CNN Reporter on Trump: 'Maybe He Didn't Win'

By Susan Jones | January 25, 2017 | 6:55am EST
White House spokesman Sean Spicer (AP Photo)

( - At the beginning of Tuesday's White House briefing, spokesman Sean Spicer listed everything Donald Trump has done since he became president five days ago. The long list includes various meetings with business, union and congressional leaders and the signing of executive orders intended to boost the U.S. economy and job market.

But for some White House correspondents, the only thing that mattered on Tuesday was not what Trump has accomplished so far, but his offhand remark at a private reception for lawmakers Monday night, where Trump apparently repeated his belief that between three million and five million votes had been cast illegally.

Trump has said this before, even tweeting on Nov. 27, "In addition to winning the Electoral College in a landslide, I won the popular vote if you deduct the millions of people who voted illegally." But suddenly, it's "news" again.

At Tuesday's White House briefing, six different reporters pressed Spicer on Trump's latest claim, paving the way for mainstream media outlets and congressional Democrats to focus on Trump's "fiction" (as CNN's Jake Tapper called it), instead of reporting what Trump has accomplished so far.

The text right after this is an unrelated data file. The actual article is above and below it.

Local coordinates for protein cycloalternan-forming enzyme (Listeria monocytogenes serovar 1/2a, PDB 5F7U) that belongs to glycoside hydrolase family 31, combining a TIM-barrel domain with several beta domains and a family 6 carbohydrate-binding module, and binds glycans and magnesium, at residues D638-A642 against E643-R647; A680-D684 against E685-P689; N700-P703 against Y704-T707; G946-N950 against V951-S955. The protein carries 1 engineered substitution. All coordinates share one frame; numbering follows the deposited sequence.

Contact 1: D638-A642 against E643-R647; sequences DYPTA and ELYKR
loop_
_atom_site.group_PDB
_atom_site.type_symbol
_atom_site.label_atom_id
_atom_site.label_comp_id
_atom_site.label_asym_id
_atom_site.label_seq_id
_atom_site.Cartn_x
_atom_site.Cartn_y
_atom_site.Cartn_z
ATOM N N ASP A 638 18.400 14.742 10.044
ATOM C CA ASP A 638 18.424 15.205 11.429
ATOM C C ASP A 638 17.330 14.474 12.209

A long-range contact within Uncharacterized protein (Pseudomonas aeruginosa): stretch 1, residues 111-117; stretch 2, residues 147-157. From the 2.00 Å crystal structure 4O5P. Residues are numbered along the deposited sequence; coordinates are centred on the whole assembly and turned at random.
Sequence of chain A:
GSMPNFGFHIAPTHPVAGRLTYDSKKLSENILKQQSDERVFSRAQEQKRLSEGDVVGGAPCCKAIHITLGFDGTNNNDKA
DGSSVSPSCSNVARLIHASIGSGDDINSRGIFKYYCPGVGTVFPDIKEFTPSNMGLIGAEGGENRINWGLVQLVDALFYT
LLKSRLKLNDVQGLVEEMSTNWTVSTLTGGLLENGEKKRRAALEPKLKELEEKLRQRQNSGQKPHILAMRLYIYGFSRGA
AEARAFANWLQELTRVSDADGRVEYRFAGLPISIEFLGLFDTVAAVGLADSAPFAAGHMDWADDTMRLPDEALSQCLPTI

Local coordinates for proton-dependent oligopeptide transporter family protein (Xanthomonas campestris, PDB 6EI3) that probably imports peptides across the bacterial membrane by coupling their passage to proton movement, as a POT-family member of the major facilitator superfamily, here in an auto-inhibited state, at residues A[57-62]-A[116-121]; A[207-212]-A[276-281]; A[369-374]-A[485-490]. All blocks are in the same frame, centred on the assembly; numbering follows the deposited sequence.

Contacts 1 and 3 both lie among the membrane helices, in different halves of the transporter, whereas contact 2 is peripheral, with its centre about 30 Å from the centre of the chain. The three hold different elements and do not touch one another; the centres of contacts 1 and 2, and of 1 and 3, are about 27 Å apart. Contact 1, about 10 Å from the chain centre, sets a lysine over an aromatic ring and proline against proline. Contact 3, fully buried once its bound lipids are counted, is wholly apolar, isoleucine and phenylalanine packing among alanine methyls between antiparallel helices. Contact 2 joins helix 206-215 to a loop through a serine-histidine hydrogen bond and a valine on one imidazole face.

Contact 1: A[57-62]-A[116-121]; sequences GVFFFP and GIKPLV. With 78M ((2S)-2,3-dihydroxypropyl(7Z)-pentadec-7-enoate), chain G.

CNN's Jeff Zeleny actually told Spicer at Tuesday's briefing, "Maybe he didn't win."

Zeleny was the fourth of six reporters to ask Spicer on Tuesday about Trump's comment at the Monday evening reception.

"You said the president believes that there was voter fraud. I wonder if you believe that? You were at the Republican National Committee at the time and Chief of Staff Reince Priebus was  the chairman of the RNC the time. Do you believe there was widespread voter fraud?" Zeleny asked Spicer.

"Listen, my job is not--" Spicer began. But Zeleny wasn't finished:

"And do you -- how could he be comfortable with his win if he believes...there were three million votes? Maybe he didn't win," Zeleny said.

Spicer said Trump is "very comfortable with his win."

"It's an electoral-based system," Spicer said. "He got 306 electoral votes, 33 of 50 states voted for him. I think -- look, Jeff, I've asked and answered this question twice. He believes what he believes based on the information that he's provided."

Spicer then turned to another reporter, but Zeleny continued: "What does that mean for democracy, though, Sean? What does that mean--"

"Thanks, Jeff," Spicer said.

Zeleny again: "If he does believe that, what does that mean for democracy?"

"It means that I've answered your question," Spicer said, turning away.

"Have you?" Zeleny shot back.

Five other reporters asked Spicer about Trump's belief in voter fraud:

"Does the president believe that millions voted illegally in this election? And what evidence do you have of widespread voter fraud in this election, if that's the case?" said ABC News's Cecilia Vega, the first reporter to raise the topic at Monday's briefing.

"The president does believe that," Spicer responded. "He has stated that before. I think he's stated his concerns of voter fraud, and -- and people voting illegally during the campaign, and he continues to maintain that belief based on studies and evidence that people have presented to him."